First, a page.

Details at http://culturesofgrievance.wordpress.com/
Complaints are one way that the powerless and the dispossessed communicate their disagreement, dissatisfaction, and resentment to the powerful and the dominant. As a legal genre, a communication tool, and a narrative structure, complaints have a long history in Eastern Europe and Eurasia, from the peasants' petitions to the Russian tsar to the dissidents' letters to the party committees and from the complaint books in Soviet grocery stores to denunciation reports to the secret police. This conference plans to examine the genre of complaints in the public culture of Eastern Europe and Eurasia.
In his After the Wall: East Meets West in the New Berlin, John Borneman reminded us that legal petitions in East Germany were in fact a form of legal privilege, a politically legitimized framework of public discourse that "allowed the citizenry a licit means of responding to and interrogating the economic and political structure." Nancy Ries in her Russian Talk: Culture and Conversation during Pertestroika pointed out another important aspect of complaints: their formulaic structure and repetitive reproduction turn them into "ritualized discourses" through which realms of politics, economics, and law are navigated and negotiated.
The conference Complaints: Cultures of Grievance in Eastern Europe and Eurasia will build on a diverse scholarship on public criticism and dissatisfaction by bringing together an international and interdisciplinary group of researchers. We invite proposals from scholars in a range of disciplines including law, history, anthropology, sociology, politics, philosophy, psychology, art and literary criticism that would explore the ways through which frustrations and discontent were expressed in Eastern Europe and Eurasia and that would examine what happened to those grievances. In particular, we are interested in interdisciplinary studies that trace the emergence and development of cultures of grievances – those ritualized discourses in which responses to the authorities are merged with their interrogation.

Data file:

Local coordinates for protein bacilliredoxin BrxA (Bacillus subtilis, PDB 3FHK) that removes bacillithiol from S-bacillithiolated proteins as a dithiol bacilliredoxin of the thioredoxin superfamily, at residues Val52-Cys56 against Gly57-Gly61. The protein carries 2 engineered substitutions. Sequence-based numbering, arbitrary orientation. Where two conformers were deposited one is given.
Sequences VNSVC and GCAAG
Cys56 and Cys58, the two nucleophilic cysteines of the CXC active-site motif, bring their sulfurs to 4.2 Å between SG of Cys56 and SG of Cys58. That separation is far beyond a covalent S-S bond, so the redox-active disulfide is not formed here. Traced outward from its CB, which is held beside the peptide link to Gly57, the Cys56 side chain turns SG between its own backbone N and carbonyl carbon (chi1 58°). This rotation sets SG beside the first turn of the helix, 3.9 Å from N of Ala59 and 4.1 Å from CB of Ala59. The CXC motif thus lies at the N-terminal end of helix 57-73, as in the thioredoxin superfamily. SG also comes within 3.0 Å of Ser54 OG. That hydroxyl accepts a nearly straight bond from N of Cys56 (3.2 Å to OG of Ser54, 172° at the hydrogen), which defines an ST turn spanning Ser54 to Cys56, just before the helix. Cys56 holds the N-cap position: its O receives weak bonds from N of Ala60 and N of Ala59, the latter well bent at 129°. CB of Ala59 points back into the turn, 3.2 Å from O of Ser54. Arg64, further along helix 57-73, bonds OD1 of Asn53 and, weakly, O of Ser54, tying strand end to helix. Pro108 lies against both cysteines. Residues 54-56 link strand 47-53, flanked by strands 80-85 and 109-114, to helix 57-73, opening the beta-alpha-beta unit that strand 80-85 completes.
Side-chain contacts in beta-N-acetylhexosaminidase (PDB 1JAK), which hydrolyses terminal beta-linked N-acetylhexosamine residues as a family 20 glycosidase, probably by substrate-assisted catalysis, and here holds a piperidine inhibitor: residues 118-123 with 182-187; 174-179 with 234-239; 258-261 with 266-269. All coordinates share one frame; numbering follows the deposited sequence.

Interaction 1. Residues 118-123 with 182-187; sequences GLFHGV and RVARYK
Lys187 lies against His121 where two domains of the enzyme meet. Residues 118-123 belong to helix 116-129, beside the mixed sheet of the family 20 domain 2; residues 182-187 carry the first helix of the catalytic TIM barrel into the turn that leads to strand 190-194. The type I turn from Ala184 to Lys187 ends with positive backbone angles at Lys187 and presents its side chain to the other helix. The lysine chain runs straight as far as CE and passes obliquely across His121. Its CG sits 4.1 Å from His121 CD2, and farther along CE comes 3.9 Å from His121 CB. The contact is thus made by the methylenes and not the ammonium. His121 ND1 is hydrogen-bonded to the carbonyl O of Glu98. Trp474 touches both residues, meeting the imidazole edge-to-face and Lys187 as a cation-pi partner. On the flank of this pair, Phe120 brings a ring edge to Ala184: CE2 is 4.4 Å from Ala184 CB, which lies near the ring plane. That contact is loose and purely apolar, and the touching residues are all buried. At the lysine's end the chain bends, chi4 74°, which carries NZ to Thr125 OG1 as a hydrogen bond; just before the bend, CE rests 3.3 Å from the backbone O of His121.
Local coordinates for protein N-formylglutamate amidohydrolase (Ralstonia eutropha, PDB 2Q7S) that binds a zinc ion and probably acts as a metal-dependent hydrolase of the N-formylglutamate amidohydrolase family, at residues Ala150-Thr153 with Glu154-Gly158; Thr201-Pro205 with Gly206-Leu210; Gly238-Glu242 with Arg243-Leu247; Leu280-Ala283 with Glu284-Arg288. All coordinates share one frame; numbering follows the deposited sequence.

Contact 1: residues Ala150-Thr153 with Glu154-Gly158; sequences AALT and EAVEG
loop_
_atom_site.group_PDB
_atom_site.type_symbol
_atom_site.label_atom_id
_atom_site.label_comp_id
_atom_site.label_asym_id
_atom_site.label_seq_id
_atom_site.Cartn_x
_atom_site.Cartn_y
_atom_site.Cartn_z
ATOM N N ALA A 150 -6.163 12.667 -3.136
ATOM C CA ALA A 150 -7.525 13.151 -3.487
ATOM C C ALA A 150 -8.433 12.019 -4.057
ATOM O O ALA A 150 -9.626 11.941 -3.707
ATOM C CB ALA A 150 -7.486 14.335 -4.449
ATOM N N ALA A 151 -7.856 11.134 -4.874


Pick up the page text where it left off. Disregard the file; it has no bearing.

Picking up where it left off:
- Kim Lane Scheppele, Director, Law and Public Affairs Program, as well as Woodrow Wilson School, Sociology and Human Values, Princeton University;
- Kathryn Hendley, Law and Political Science, University of Wisconsin, Madison as well as Law and Public Affairs Fellow, Princeton University;
- Michael Gordin, Director, Fung Global Fellows Program, as well as Department of History, Princeton University;
- Irena Grudzinska Gross, Slavic Languages and Literatures, Princeton University;
- Serguei A. Oushakine, Director, Program in Russian and Eurasian Studies as well as Anthropology and Slavic Languages and Literatures, Princeton University.